CARE's private elves make the Emergency Santa Shop possible
The Arizona Republic
Nov. 29, 2005 12:00 AM
Mack Jones has a job that consumes him six days a week, even though he's 91, and says it actually costs him money to work.
But it's still a good deal for Jones. The smile of happy children who love the homemade wooden toy cars and trucks he makes is more than enough payment. So is living to see another day.
''I don't know if I'd be alive now if not for this project," Jones said. "It's a very, very important thing for me. Without it, I'd be lost. I'd have nothing to do.''
And Jones, who once taught electronics and physics at Glendale Community College in California and owned his own radio repair shop, remains prolific. This year, Jones has made more than 2,000 toy cars, trucks and jeeps in his garage near Mesa's Arizona Temple of the Church of Jesus Christ of Latter-day Saints, churning out an average of 10 a day and 200 a month.
He made slightly fewer last year, when he painted the toys. Staining them with mineral oil instead simplified his little production line and made him more productive.
''It's a purpose in life,'' Jones said. ''It's something I feel is very valuable to someone else.''
Jones' salvation is the Happy Factory, a Cedar City, Utah, program featured this month on Three Wishes, a national NBC television show.
Volunteers make simple wooden toys for underprivileged children around the nation and the world. Jones is the organization's Valley toymaker, but more are needed, along with donations of 2-inch-wide scrap hardwood.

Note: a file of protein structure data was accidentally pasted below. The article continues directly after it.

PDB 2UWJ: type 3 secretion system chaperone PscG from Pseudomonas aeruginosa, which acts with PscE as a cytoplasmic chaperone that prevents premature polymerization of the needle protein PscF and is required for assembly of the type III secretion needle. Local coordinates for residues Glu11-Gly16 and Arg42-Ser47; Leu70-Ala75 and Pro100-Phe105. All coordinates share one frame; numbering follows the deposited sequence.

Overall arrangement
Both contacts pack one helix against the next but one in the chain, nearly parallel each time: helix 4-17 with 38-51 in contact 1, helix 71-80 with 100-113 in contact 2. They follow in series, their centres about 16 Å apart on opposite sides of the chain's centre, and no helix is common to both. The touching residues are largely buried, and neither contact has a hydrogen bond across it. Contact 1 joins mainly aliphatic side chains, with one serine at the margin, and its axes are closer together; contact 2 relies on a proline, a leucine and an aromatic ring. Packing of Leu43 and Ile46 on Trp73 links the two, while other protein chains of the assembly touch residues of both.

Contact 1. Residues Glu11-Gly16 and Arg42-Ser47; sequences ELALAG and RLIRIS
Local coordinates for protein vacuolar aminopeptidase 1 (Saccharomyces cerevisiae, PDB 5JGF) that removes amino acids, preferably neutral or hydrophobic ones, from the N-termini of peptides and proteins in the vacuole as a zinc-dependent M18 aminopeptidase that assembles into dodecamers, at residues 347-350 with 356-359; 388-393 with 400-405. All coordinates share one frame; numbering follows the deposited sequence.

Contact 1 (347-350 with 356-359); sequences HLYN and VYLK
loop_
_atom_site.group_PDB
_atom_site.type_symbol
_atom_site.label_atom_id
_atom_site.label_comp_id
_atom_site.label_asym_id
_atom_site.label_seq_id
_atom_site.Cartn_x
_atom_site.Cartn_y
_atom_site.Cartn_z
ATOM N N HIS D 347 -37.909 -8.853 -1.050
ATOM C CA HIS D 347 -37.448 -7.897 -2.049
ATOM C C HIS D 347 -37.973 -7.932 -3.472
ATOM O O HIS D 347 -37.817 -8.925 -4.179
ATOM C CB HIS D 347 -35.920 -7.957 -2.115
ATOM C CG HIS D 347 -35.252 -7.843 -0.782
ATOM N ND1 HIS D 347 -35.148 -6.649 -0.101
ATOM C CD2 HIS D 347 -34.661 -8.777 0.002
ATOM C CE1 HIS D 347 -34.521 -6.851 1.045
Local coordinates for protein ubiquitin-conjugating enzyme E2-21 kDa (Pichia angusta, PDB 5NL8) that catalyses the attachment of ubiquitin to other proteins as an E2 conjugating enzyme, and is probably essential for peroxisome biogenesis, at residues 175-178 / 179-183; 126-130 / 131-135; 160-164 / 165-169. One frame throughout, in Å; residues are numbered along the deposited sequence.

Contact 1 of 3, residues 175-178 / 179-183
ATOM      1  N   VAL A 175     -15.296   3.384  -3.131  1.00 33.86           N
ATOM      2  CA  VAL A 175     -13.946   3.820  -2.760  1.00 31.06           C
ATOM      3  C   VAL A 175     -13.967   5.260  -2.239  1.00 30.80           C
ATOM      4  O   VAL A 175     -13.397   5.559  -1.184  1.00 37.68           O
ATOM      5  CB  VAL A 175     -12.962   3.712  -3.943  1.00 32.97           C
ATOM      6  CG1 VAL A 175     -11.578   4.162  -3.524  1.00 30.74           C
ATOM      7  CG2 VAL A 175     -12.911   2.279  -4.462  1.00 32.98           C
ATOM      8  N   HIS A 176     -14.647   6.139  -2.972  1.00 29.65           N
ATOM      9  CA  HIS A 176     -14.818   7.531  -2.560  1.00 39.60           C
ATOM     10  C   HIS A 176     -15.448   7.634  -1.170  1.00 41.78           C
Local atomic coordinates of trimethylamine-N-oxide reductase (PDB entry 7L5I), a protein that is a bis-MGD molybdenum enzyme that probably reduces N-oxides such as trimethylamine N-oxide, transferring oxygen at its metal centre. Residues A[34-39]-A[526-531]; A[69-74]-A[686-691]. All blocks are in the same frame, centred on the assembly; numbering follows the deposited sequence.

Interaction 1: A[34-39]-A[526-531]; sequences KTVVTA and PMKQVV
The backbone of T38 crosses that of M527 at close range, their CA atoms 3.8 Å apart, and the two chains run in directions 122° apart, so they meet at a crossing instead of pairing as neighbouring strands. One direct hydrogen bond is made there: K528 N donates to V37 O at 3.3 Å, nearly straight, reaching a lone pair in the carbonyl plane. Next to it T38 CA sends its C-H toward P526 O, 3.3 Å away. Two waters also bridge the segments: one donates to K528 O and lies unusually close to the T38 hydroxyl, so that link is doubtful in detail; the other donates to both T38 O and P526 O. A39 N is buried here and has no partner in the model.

The goal is to turn scrap wood and wasted time into small labors of love to help children.
Mack's wife, Beverly Jones, 75, read about the program in a church newsletter and called the program's founders, Charles and Donna Cooley.
They put her in touch with Gene Ham, 74, manager of the Mesa Royale Trailer Park, who had been making the toys until three years ago, when his wife, Connie, died.
Ham said he lost interest in making the toys after his wife's death, because they made it a family project, but he still wanted the program to flourish.
''It's always given me great pleasure to help other people,'' Ham said.
Ham recruited Cooley to replace him in March 2004. He said it wasn't a hard sell.
Soon, Cooley bought a drill press, a band saw, a belt sander and other woodworking equipment. He had heat and air-conditioning installed in his garage and turned it into a workshop.
Ham concentrates on collecting wood and delivering the little toys to needy children.
Recipients have included Hurricane Katrina evacuees, the Mesa Child Crisis Center, the Mesa Care Partnership's emergency Santa program and orphanages in Mexico, Ham said.
The wooden cars also are donated to LDS relief organizations for the poor, he said, but the program donates to poor people of all religions.
''You ought to see their eyes light up,'' Ham said. ''They scramble for them. They want more.''
Ham recently brought about 800 toys built by Jones to an orphanage and a hospital in Agua Prieta, Sonora.
''When I saw the little kids, the looks on their faces, it was just great,'' he said.
He donated 250 this month to Mesa's Care Partnership, with more on their way.
Jones cuts the wooden blocks with patterns supplied by Ham. He sands them, installs small wooden axles and wheels supplied by the national organization, dips them in mineral oil and hangs them to dry.
He typically works about six hours a day, six days a week, and admits his hobby is also a mission.
''It's good for the children, and it's good for him as well,'' Beverly said.
''I keep telling him it's cheaper than golf.''
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